In a move that will enable them to take on over-the-top (OTT) players, which have been eating into their revenues, Bharti Airtel and Reliance Jio Infocomm (RJio) are in advanced stages of testing Voice over WiFi (VoWiFi) services.
VoWiFi is hailed across the world as the technology that keeps users connected even without a mobile signal. Commonly referred as WiFi calling, VoWiFi eliminates mobile blackspots for users by making it possible to make and receive calls over WiFi or wireless internet connections.
Currently, this type of service is being offered by OTT players such as WhatsApp.
It also doesn’t require mobile networks nor SIM cards to facilitate the calls. Further, the receiver doesn’t need to have WiFi calling facilities. Calls can be accessed on a Voice over Long Term Evolution (VoLTE, the technology for 4G services) handset.
Another benefit is that users can seamlessly move from VoLTE to VoWiFi without the call getting disconnected. Currently, if a user switches from mobile voice calling to Wi-Fi network, the call gets disrupted.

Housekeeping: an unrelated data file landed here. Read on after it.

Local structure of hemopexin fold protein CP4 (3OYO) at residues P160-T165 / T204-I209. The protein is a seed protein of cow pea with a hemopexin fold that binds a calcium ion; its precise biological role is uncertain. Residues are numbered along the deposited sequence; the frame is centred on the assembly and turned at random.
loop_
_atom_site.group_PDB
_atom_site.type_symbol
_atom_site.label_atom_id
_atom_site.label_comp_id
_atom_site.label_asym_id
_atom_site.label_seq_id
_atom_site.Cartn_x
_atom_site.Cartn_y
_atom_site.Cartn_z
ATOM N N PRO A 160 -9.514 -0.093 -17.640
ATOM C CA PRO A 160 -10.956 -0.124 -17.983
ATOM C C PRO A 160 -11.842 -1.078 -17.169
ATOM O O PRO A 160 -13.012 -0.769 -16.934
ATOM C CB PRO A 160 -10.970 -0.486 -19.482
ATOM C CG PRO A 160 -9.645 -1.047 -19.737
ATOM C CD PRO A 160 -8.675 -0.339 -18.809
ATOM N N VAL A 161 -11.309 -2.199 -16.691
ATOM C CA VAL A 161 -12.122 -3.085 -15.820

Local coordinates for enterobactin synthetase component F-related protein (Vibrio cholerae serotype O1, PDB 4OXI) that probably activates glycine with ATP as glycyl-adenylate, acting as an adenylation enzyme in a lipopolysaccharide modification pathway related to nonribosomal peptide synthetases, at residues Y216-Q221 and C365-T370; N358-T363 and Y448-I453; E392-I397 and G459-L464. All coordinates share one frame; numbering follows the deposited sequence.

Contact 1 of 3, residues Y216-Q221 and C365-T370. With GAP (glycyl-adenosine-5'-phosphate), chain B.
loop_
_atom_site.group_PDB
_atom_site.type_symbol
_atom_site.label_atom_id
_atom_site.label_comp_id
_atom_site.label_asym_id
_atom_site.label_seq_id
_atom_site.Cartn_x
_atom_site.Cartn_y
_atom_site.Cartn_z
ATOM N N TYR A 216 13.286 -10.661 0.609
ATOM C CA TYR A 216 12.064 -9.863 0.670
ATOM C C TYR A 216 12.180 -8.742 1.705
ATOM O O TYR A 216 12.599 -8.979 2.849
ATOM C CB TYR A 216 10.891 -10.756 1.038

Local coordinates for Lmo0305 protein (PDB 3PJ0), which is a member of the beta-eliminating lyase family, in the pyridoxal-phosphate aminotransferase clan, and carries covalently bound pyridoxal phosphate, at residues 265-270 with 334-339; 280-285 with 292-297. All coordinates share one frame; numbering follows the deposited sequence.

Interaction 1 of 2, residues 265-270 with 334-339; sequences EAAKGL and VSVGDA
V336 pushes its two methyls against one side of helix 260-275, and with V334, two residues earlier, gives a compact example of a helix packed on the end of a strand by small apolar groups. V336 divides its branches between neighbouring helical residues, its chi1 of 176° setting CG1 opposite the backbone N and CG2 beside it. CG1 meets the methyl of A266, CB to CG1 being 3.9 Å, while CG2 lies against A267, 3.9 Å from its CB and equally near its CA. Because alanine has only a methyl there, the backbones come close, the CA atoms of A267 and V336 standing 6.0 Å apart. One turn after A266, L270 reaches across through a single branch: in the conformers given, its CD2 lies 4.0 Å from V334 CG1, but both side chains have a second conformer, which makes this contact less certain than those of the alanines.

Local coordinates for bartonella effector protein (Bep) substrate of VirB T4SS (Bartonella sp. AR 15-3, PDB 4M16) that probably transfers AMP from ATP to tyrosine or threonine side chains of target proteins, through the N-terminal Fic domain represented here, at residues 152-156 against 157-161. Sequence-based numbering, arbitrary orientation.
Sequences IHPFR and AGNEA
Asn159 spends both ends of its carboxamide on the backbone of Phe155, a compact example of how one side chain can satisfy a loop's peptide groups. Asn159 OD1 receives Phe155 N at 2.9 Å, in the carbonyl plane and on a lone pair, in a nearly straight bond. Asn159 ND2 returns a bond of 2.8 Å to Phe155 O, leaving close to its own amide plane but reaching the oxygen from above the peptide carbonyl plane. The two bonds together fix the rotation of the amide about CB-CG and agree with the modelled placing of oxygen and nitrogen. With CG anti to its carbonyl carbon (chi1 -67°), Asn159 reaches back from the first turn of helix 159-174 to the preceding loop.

Better rural connectivity
Bharti Airtel, the country’s leading operator by subscribers, is testing the services across its leading circles such as Uttar Pradesh, Karnataka and Tamil Nadu.
The benefit of the service is that it will provide connectivity to customers in rural and far-flung areas where it is difficult to set up mobile infrastructure, a source close to the development said. RJio, a wholly-owned subsidiary of Reliance Industries Ltd (RIL), is testing the services across Kerala, Andhra Pradesh and Telangana, Madhya Pradesh and Mumbai with plans to extend to a couple of more circles. If successful, the company intends to launch the services accessible over its Jiophones, mostly as an app, a different source said.
“The testing is in advanced stages and launch of the services will depend on the feasibility tests, which are being conducted for accessibility, voice clarity and robustness of the service,” the second source added.
The UK-headquartered Vodafone Group has already launched the services in certain countries, while its India plans were still unclear. With success abroad, it can launch the services anytime in India.
Telecom companies have always complained of OTT players — such as Skype, WhatsApp, Hike, Facebook and Google — eating into their voice revenues, and had sought them to be brought under a licensing regime, since they offer similar services such as voice calling and messaging.
In 2018, the Department of Telecommunications had approved voice calls over a Wi-Fi network to improve connectivity, especially in rural areas.―The Hindu Business Line